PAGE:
In a show of good faith, Goodyear Tire & Rubber Co., which will be shuttering its Venezuela operations and making local workers redundant, will pay a severance package to its more than 1,200 employees and give them each 10 tires, which are a valuable commodity in the crisis-torn country.
According to Driving, when employees arrived to work recently, they found a letter on the door, announcing that the company had been forced to cease operations. Goodyear is only the latest multinational company that has shut down in the Latin American nation, which has been wracked by political corruption and unrest. Kellogg and Kimberly-Clark have also ended operations in Venezuela due to hyperinflation, which has made doing business in the local currency unmanageable.
The company has lost tens of millions in revenue in the last few years as the Venezuelan bolivar plunged in value against the US dollar. The company, which is based in Akron, Ohio, began deconsolidating in the fourth quarter of 2015 but has maintained a staff of nearly 1,100 in the industrial city of Valencia.
According to Eduar Bremo, who belongs to Venezuela’s Goodyear factory-workers union, the plant was producing nearly 1,000 tires a day, but due to a shortage of materials and rising costs, it has had to close up shop.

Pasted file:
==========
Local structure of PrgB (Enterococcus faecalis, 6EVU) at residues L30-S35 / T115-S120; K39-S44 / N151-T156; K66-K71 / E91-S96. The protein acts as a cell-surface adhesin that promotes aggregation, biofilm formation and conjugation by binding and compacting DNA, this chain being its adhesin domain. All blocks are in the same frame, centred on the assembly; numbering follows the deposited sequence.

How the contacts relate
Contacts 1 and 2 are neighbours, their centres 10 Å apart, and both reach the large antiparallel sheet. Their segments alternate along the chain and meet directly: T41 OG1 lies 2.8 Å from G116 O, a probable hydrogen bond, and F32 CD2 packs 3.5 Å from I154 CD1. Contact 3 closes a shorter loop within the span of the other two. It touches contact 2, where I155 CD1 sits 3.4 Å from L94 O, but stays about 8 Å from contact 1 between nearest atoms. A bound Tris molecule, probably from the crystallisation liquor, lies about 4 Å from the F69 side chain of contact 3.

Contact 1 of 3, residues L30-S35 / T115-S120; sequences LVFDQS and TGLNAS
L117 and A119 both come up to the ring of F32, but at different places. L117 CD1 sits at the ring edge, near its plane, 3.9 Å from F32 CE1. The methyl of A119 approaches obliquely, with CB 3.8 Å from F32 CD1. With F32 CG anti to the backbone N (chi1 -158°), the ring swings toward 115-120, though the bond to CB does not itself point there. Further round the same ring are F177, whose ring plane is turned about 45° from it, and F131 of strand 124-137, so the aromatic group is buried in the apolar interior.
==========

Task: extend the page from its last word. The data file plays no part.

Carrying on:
Goodyear employee Julian Rodriguez, 62, who has worked for more than thirty years with the tiremaker, said he had no prospects after losing his only source of income, defining the situation as “grave.”
Last week, Ford Motor Co. also started streamlining its Venezuela operations and buying out its remaining employees. Also, General Motors has had its assets, which include factories and cars, seized by the government.
The International Monetary Fund (IMF) has projected that inflation in Venezuela could surpass 1 million percent by the end of the year. President Nicolas Maduro, who implemented an economic recovery plan in August, which includes raising the minimum wage and printing a new currency, has failed to make a positive impact on the economy, given that regardless of wage increases, unemployment is growing daily. Some experts have equated the situation in Venezuela to the American Great Depression of the 1930s, only worse.